With the release of Chrome 66 late last month, Google introduced new autoplay restrictions on both mobile and desktop Chrome. Sites could only start video and audio automatically if they had a high score on Chrome's 'Media Engagement Index,' which takes into account how often the user clicks on the site and watches media.
While this was a good change in theory, it received plenty of valid criticism. For example, the new behavior broke countless web games and demos. In response to the outrage, Google is temporarily rolling back some of the changes.
The following statement was posted on the Chromium bug tracker:
Thank you everyone for the examples, they were helpful to our investigation.
We've updated Chrome 66 to temporarily remove the autoplay policy for the Web Audio API. This change does not affect most media playback on the web, as the autoplay policy will remain in effect for <video> and <audio>.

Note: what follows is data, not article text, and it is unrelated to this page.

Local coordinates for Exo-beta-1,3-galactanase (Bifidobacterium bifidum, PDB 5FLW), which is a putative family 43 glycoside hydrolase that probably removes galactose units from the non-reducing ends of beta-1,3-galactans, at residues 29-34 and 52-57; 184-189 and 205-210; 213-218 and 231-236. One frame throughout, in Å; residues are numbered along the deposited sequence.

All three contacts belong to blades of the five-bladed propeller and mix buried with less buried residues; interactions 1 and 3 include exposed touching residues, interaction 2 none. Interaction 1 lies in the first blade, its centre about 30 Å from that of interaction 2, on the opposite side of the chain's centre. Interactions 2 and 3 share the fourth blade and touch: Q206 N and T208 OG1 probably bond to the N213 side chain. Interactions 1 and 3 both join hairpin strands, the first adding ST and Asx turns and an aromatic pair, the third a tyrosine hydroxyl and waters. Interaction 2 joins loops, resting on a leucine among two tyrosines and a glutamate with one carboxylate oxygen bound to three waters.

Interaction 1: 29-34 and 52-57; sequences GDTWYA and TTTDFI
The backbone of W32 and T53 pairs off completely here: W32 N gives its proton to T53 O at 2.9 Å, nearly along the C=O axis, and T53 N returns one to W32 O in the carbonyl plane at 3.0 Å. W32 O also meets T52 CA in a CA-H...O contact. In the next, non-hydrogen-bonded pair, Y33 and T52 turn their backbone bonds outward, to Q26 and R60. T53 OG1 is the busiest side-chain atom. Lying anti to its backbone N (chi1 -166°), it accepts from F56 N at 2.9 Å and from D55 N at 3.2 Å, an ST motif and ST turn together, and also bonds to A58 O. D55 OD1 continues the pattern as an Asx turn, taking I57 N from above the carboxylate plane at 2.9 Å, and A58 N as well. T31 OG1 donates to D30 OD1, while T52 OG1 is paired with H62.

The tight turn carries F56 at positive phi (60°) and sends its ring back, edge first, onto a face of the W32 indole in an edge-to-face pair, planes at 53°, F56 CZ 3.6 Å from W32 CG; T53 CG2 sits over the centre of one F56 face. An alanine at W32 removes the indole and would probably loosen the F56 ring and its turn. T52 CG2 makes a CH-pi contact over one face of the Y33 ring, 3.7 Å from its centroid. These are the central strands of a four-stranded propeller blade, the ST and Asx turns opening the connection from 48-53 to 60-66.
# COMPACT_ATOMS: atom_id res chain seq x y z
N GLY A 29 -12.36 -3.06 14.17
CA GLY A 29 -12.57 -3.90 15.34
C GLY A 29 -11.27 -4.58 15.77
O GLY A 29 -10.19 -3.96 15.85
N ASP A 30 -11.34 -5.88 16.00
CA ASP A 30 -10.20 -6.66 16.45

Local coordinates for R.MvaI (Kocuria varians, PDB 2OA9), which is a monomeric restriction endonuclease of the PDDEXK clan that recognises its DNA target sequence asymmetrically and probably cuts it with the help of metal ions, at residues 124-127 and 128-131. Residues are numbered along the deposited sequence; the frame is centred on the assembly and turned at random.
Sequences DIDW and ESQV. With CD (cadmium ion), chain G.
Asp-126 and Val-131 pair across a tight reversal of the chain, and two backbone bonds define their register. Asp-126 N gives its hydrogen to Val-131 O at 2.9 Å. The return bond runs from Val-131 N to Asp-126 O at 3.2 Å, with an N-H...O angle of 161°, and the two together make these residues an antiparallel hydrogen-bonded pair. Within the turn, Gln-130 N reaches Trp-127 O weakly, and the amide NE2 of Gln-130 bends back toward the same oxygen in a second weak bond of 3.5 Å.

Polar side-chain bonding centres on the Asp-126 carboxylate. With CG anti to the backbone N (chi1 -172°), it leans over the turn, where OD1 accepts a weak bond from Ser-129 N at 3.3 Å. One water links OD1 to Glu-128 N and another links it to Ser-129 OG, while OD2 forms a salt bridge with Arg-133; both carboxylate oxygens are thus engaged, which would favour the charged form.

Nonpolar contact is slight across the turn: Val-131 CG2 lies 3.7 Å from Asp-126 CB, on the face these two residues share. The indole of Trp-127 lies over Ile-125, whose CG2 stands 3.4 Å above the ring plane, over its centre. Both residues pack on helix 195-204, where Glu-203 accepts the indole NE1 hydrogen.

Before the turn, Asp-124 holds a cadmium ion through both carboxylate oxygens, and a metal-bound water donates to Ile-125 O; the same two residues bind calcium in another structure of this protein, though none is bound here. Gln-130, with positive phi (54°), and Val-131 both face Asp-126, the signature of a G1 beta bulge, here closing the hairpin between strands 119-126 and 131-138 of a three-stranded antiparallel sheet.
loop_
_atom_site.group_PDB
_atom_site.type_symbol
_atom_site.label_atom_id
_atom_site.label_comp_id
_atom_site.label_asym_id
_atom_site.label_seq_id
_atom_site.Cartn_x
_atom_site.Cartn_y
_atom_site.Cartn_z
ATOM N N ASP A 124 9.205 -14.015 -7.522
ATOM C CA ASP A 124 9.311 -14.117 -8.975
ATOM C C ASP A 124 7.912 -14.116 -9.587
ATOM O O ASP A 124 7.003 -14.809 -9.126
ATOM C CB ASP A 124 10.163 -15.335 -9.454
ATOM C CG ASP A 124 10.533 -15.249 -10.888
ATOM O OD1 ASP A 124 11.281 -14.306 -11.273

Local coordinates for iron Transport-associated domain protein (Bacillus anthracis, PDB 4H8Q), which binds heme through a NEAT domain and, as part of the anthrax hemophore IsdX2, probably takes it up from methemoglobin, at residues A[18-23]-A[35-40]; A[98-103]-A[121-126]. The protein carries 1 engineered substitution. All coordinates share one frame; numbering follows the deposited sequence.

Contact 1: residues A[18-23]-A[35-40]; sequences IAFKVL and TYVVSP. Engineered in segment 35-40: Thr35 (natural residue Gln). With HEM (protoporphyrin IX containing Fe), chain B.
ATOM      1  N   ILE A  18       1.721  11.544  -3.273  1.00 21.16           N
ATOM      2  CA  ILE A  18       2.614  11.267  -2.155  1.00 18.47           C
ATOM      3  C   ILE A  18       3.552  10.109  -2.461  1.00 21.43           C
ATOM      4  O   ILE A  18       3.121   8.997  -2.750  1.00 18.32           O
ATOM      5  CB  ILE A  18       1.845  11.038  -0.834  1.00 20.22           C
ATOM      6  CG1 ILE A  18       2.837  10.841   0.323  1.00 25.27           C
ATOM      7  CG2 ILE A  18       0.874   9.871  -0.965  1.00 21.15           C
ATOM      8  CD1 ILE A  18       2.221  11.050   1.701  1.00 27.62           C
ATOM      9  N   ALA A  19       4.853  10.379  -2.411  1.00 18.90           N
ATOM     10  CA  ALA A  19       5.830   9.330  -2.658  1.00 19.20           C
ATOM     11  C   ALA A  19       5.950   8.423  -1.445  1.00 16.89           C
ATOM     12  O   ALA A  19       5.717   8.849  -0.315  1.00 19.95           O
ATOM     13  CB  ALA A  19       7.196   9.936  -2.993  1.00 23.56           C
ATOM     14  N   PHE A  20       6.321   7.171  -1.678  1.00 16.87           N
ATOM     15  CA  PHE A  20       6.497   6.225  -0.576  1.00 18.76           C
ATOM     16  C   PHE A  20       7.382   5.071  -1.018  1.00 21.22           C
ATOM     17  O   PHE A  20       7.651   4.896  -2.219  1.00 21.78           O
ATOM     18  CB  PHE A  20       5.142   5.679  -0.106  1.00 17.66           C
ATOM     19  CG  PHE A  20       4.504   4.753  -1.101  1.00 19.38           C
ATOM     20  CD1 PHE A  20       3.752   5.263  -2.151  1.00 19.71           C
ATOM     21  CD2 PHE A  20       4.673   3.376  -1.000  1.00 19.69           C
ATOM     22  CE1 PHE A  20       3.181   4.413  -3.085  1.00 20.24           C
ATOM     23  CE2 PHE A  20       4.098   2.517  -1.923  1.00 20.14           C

We’re doing this to give Web Audio API developers (e.g. gaming, audio applications, some RTC features) more time to update their code. The team here is working hard to improve things for users and developers, but in this case we didn’t do a good job of communicating the impact of the new autoplay policy to developers using the Web Audio API.
The policy will be re-applied to the Web Audio API in Chrome 70 (October). Developers should update their code based on the recommendations at: https://developers.google.com/web/updates/2017/09/autoplay-policy-changes#webaudio
This report was originally filed with a user interface suggestion for controlling autoplay. As others have pointed out, this is a non-trivial user interface challenge with a lot of nuances. We are still exploring options to enable great audio experiences for users, and we will post more detailed thoughts on that topic here later.
Put simply, the autoplay changes are still in place for HTML5 video and audio (so autoplaying videos are still blocked), but not for the Web Audio API that most games use. Google currently plans on re-introducing the restrictions in Chrome 70, but the Chrome team is looking into other options as well.
- The Verge